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My token of Gratitude and Appreciation for Into the Wild

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As I vividly remember the first time I watched Into the Wild, it was more than two years ago and ever since then there has not passed a single day during which I had not thought about this movie. For those who have not seen this yet, let me brief you about it first of all. It is a cinematic adaptation directed by Sean Penn of the biography of the same name by a journalist cum author Jon Krakauer. It is based on the life of twenty something American boy name Christopher McCandless who sets off to a journey into wilderness. I am not going to write a review of this movie but I sincerely want to express a token of gratitude to this film.




To begin with, I had only one regret after watching this movie that why did not I see this earlier. Every single detail in it motivates me, evokes me and puts me into metaphysical trance where I experience epiphany every single time. Most of the cinematic fandom associates this work as a ‘survival film’ or ‘road-trip drama’ but to me it is much more than just a form of artwork. I will not try to bore the readers by my extreme liking for it. I will point out the things which made me fall for it. Nonlinear narratives have always been my favorite kind. The sheer philosophical references in Into the Wild incite the true nihilist inside of me. Most of the lines in the movie hits the banal selves like a theological revelations to the devotees. And the most amazing thing, the Eddie Vedder soundtrack is just too good to miss.

Into the Wild 2

The protagonist Chris played by Emile Hirsch, graduates with high honors from Emory University and despite all this, shortly he repudiates all the mundane life and destroys all of his credit cards and personal documents and donates the rest of the money to Oxfam and later sets off to the two year long journey which ultimately concludes in the wilderness of Alaska. He does not tell anyone about his endeavor, not even her sister Carine with whom he was very close which we get to know later in the movie. He adopts a new name for himself, Alexander Supertramp (which I still use as my username for different websites). At Lake Mead, his car is caught in a flash flood, and he abandons it and burns what remains of his money. In Northern California, he meets a hippie couple and later he helps this couple with their failing relationship. Then comes the best part of the film, South Dakota, where in September in that year he works for a contract harvesting company and he is forced to leave after the arrest of the owner named Wayne Westerberg. But before leaving he gives the epic monologue against the society and people in general, I call this scene ‘the epic bar scene’. Society! Society! Ah, this scene still gives me chills.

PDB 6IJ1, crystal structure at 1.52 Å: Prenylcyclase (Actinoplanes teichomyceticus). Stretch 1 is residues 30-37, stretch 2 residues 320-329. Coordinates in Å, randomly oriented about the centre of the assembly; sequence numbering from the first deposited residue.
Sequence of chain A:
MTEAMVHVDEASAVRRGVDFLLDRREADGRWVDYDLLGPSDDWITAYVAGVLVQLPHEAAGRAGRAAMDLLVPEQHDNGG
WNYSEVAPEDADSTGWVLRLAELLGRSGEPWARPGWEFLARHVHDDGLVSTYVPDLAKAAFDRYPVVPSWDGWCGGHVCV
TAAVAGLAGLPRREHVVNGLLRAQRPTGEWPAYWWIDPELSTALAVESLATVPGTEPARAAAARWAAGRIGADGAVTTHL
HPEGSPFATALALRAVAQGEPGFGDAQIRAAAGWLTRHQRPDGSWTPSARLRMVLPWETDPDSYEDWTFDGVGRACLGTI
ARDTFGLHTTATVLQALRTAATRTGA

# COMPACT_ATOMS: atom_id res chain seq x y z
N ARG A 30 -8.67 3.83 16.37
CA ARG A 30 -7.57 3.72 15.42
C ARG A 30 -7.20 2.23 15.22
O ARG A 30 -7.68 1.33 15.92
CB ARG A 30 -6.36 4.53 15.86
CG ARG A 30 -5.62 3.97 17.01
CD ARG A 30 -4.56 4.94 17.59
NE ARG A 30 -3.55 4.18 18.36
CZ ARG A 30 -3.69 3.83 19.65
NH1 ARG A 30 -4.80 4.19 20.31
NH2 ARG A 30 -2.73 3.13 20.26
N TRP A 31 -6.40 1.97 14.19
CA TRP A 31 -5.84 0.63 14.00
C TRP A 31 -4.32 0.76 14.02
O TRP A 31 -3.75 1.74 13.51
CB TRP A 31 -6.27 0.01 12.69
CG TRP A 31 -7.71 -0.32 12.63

I will not write the entire synopsis of Into the Wild but only the most important parts of it.  Alex’s psychedelic experience in Los Angeles and that feeling of being corrupted by modernity compels him to leave that place. And then we see him in the Imperial Valley where he reunites with that hippie couple and a teenage girl too. His gracious refusal of that girl (played by Kristen Stewart) because of her underage is one of the highlighting moment of the film. Finally, he heads for Alaska; en route to Alaska he meets and spends two months with an ex US army man called Franz. Before his departure Alex tells him what he plans to do after he returns from Alaska. I must not spoil the climax for the readers and I am not planning for it too. The soundtrack of the film consists most of the songs of Eddie Vedder and will literally put you into trance mode. From ‘Guaranteed’ to ‘Hard Sun’, you feel that those songs are written just for Alex’s life. And I bow down to Eddie Vedder for these beautiful songs.




At the end Chris / Alex comes to the conclusion – Happiness only real when shared. And most of us would agree to that notion. While many fellow cinephiles and critics call this the tragic end of an adventurous young life, I see his life as an inspiration. He did live a life we all dream of doing at least once in our lifetime – leaving everything and set off to unknown. The references of Tolstoy, Thoreau and Jack London are apt for every scene and full of mindgasms. I have to admit that I had already bought, Into the Wild, the book, more than 18 months ago but I somehow do not want to read it, maybe because I want to keep my cinematic experience intact. And I would like to conclude this article with one of its line.Christopher McCandless – “The core of man’s spirit comes from new experiences”.




Author Bio: Mohsin Mistri

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